Managing Agrodiversity in Rural Area

<!-- /* Font Definitions */ @font-face {font-family:"Angsana New"; panose-1:2 2 6 3 5 4 5 2 3 4; mso-font-charset:222; mso-generic-font-family:roman; mso-font-format:other; mso-font-pitch:variable; mso-font-signature:16777217 0 0 0 65536 0;} /* Style Definitions */ p.MsoNormal, li.MsoNormal, div.MsoNormal {mso-style-parent:""; margin:0in; margin-bottom:.0001pt; mso-pagination:widow-orphan; font-size:12.0pt; mso-bidi-font-size:14.0pt; font-family:"Times New Roman"; mso-fareast-font-family:"Times New Roman"; mso-bidi-font-family:"Angsana New"; mso-bidi-language:TH;} @page Section1 {size:8.5in 11.0in; margin:1.0in 1.25in 1.0in 1.25in; mso-header-margin:.5in; mso-footer-margin:.5in; mso-paper-source:0;} div.Section1 {page:Section1;} --> <!-- /* Font Definitions */ @font-face {font-family:"Angsana New"; panose-1:2 2 6 3 5 4 5 2 3 4; mso-font-charset:222; mso-generic-font-family:roman; mso-font-format:other; mso-font-pitch:variable; mso-font-signature:16777217 0 0 0 65536 0;} /* Style Definitions */ p.MsoNormal, li.MsoNormal, div.MsoNormal {mso-style-parent:""; margin:0in; margin-bottom:.0001pt; mso-pagination:widow-orphan; font-size:12.0pt; mso-bidi-font-size:14.0pt; font-family:"Times New Roman"; mso-fareast-font-family:"Times New Roman"; mso-bidi-font-family:"Angsana New"; mso-bidi-language:TH;} @page Section1 {size:8.5in 11.0in; margin:1.0in 1.25in 1.0in 1.25in; mso-header-margin:.5in; mso-footer-margin:.5in; mso-paper-source:0;} div.Section1 {page:Section1;} --> The 1992 Rio de Janeiro UN Conference on Environment and Development (UNCED) set the stage for a new debate on the utilization of the natural life-support systems of our planet. While in the 1970s and 1980s environmental protection emerged as a major issue in society, in the 1990s the adoption of Agenda 21 and of the Convention on Biological Diversity (CBD) focused attention on the conservation and sustainable use of genetic resources and the requisite legal framework conditions.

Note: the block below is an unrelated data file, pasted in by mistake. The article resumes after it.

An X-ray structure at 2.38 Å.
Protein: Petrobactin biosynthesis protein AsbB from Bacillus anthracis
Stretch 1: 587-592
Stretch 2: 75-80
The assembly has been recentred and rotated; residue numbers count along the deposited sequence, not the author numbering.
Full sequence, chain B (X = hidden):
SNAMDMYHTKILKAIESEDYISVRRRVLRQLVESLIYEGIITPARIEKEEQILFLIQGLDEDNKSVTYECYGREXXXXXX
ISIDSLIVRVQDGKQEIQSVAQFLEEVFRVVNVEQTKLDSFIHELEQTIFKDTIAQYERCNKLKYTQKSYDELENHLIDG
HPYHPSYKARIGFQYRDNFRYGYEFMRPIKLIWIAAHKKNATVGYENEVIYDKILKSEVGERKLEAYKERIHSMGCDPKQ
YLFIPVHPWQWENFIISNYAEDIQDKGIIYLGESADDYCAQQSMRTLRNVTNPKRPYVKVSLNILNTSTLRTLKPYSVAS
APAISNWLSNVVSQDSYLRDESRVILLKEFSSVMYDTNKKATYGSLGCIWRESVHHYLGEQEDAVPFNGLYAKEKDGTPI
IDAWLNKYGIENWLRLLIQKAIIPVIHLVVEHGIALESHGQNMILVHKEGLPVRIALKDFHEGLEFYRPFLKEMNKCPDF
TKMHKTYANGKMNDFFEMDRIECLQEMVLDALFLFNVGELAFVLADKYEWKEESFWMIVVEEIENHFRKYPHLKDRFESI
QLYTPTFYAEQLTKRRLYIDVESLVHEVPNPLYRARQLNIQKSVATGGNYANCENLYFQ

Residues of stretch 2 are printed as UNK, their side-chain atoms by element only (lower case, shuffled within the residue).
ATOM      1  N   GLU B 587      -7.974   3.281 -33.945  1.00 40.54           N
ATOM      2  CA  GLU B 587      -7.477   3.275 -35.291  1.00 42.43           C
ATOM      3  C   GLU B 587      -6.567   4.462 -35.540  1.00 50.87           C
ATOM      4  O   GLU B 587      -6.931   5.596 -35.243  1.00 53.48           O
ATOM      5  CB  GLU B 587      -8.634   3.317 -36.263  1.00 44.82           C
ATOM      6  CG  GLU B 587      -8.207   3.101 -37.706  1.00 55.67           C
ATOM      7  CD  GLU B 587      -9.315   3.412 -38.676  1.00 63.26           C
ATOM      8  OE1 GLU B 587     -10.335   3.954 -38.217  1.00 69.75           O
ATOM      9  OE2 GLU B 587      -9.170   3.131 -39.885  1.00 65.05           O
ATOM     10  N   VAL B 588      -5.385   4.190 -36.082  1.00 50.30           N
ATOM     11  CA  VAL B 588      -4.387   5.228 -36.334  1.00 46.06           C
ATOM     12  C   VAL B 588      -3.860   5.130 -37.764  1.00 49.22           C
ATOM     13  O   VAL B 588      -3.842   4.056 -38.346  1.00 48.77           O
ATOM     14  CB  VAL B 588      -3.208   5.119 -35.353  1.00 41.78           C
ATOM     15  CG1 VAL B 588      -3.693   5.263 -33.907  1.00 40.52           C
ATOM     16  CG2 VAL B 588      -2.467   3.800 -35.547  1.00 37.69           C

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On-Farm Conservation of Agrobiodiversity in Israel Challenges and Case Study: Restoring Ancient Wheat

Abstract

Landrace seed is the living embodiment of a plant population's evolutionary and adaptive history, an ark of traits born across generations into our hands. It is the expression of species interaction of the plant in its environment and the human culture that shapes it. The land of Israel, in the southern arch of the Fertile Crescent, is a center of biodiversity for important world grain, fruit and vegetables that include: almonds, artichoke, arugula, barley, beet/chard, celery, chickpea, date, emmer, fig, flax, lentil, lettuce, melon, mustard, olive, pea, radish, and wheat. Our landraces have evolved over millennia of natural and farmer selection to be well adapted to local conditions and carry wide genetic diversity. However, recently genetic management has shifted to the hands of industry breeders - but with hidden costs.

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